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Of Light and Shadow Review

A charming student project that grew into a delightful full-featured game
This article is over 11 years old and may contain outdated information

When the triple-A heavyweights step off the stage during the summer months, indie titles often end up filling the gaps in our gaming calendar.  As with our recent foray into Reus, our discovery of Of Light and Shadow was the result of drilling down into some of the quieter corners of the indie scene, looking for a diversion from the late spring/early summer doldrums.  We’re glad we went exploring, because of Light and Shadow is the kind of quirky, fascinating title that might have slipped under our radar during a more crowded time of year.

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Independent spirit

The brainchild of a dozen students from the Salzburg University of Applied Sciences, Of Light and Shadow is a “2.5D platformer” with some unique gameplay elements that separate it from the massive field of indie platformers released in recent years.  Playing as Dr. Shadow and Mr. Light, and switching between them on the fly, players navigate a crumbling, chaotic, and often beautiful world, dodging enemies and leaping across chasms bubbling with molten lava.  

What makes Of Light and Shadow unique are the properties of its two main protagonists.  Dr. Shadow, for instance, can walk on or around any surface, sticking to the undersides of platforms or walking vertically up sheer walls, but he can’t jump and must always remain in the shadows.  Mr. Light, on the other hand, is an excellent leaper, but he must always be bathed in light or he’ll expire.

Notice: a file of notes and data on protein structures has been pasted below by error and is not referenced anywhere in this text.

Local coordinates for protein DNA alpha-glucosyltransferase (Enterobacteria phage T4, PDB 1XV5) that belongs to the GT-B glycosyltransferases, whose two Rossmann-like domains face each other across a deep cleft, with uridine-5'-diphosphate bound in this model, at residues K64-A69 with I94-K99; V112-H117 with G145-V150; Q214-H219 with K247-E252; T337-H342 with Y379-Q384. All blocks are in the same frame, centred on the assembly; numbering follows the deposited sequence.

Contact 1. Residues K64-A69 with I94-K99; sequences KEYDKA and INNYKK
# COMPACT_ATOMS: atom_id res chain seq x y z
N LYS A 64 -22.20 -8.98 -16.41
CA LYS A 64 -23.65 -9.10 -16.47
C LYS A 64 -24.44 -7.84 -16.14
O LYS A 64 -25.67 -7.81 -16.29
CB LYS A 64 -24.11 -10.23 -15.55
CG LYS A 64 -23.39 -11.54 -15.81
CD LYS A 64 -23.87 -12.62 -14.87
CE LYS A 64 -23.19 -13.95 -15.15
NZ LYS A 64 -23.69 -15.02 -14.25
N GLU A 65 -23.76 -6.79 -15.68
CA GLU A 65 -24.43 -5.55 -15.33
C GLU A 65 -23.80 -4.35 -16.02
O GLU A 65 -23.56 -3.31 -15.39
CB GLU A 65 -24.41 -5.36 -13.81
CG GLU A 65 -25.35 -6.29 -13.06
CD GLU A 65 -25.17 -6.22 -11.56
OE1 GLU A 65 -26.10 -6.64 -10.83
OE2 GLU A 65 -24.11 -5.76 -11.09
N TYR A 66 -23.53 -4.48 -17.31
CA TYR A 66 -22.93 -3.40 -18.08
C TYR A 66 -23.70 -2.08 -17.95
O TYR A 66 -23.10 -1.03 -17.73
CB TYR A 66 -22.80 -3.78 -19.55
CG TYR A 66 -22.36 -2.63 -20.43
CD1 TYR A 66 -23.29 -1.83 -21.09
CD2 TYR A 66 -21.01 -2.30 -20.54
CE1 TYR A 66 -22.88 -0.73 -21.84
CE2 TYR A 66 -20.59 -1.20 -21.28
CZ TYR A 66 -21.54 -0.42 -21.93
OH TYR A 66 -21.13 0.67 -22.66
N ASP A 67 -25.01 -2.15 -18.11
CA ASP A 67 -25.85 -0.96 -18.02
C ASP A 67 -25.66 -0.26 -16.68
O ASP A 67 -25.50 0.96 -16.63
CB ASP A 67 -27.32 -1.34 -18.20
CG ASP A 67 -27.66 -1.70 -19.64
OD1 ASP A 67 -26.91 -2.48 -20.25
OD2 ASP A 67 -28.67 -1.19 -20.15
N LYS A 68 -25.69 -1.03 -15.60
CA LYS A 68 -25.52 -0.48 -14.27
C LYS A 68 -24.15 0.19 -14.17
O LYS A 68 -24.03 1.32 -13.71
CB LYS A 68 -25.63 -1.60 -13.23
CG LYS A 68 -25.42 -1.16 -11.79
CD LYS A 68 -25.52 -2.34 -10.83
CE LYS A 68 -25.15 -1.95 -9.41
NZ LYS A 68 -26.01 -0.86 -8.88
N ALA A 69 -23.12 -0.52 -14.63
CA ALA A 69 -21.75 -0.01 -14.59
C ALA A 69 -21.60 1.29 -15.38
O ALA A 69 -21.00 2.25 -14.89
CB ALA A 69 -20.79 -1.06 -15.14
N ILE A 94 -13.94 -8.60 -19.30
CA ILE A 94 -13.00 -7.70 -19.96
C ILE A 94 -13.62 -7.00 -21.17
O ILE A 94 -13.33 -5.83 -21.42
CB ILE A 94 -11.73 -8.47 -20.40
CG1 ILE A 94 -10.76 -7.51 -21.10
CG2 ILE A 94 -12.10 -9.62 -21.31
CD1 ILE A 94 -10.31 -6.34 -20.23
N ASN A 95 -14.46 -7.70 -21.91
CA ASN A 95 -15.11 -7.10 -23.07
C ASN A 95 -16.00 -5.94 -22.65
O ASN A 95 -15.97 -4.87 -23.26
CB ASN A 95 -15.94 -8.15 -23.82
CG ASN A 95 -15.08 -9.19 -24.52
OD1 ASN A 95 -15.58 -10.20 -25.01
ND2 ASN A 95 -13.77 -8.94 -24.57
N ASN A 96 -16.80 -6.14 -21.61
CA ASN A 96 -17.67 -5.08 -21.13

What immediately grabbed us when we loaded the game up for the first time were the responsive controls, and the sense of speed and energy the game imparts as you dash through it’s environments.  In the early-going, the game plays more like a traditional platformer, and the tight controls and kinetic gameplay reminded us superficially of the excellent (and insanely difficult) Super Meat Boy.

“Every artist was first an amateur”

What kept us playing, however, was the surrealist art and sound design, which combine to impart a sense of exploring an alien world that’s as interesting to look at as it is to traverse.  While the game is fairly short, it’s dense with beautiful art that backgrounds some engaging puzzles, some of which proved a genuine challenge across our handful of hours with the game. 

Best of all, the game is completely free from the developers website.  If you find yourself with a few spare hours, it costs you nothing to give Of Light and Shadow a look.  Don’t be surprised, though, if you find yourself a few hours later, controller in hand, wondering where your evening went.

Of Light and Shadow Review
A charming student project that grew into a delightful full-featured game

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Image of Alan Bradley
Alan Bradley
Getting played by video games since the '80s. Host of the Pictures Changing Podcast ( and notorious raconteur.